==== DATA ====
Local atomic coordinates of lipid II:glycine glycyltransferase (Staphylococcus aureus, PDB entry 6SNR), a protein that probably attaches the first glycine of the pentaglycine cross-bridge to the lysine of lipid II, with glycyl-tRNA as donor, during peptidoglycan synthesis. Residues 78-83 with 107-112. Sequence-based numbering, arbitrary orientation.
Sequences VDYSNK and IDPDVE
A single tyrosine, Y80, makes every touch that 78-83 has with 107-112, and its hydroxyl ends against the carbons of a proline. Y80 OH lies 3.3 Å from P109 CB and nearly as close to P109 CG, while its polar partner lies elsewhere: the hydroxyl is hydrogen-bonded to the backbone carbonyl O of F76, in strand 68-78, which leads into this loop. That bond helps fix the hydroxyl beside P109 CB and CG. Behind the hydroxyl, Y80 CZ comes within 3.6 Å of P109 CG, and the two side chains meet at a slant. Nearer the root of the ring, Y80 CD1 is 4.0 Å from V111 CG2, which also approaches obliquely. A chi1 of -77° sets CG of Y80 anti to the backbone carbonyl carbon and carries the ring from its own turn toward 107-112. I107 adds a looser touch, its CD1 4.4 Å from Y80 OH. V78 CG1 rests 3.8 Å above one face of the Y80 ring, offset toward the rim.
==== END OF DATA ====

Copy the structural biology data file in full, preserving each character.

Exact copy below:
Local atomic coordinates of lipid II:glycine glycyltransferase (Staphylococcus aureus, PDB entry 6SNR), a protein that probably attaches the first glycine of the pentaglycine cross-bridge to the lysine of lipid II, with glycyl-tRNA as donor, during peptidoglycan synthesis. Residues 78-83 with 107-112. Sequence-based numbering, arbitrary orientation.
Sequences VDYSNK and IDPDVE
A single tyrosine, Y80, makes every touch that 78-83 has with 107-112, and its hydroxyl ends against the carbons of a proline. Y80 OH lies 3.3 Å from P109 CB and nearly as close to P109 CG, while its polar partner lies elsewhere: the hydroxyl is hydrogen-bonded to the backbone carbonyl O of F76, in strand 68-78, which leads into this loop. That bond helps fix the hydroxyl beside P109 CB and CG. Behind the hydroxyl, Y80 CZ comes within 3.6 Å of P109 CG, and the two side chains meet at a slant. Nearer the root of the ring, Y80 CD1 is 4.0 Å from V111 CG2, which also approaches obliquely. A chi1 of -77° sets CG of Y80 anti to the backbone carbonyl carbon and carries the ring from its own turn toward 107-112. I107 adds a looser touch, its CD1 4.4 Å from Y80 OH. V78 CG1 rests 3.8 Å above one face of the Y80 ring, offset toward the rim.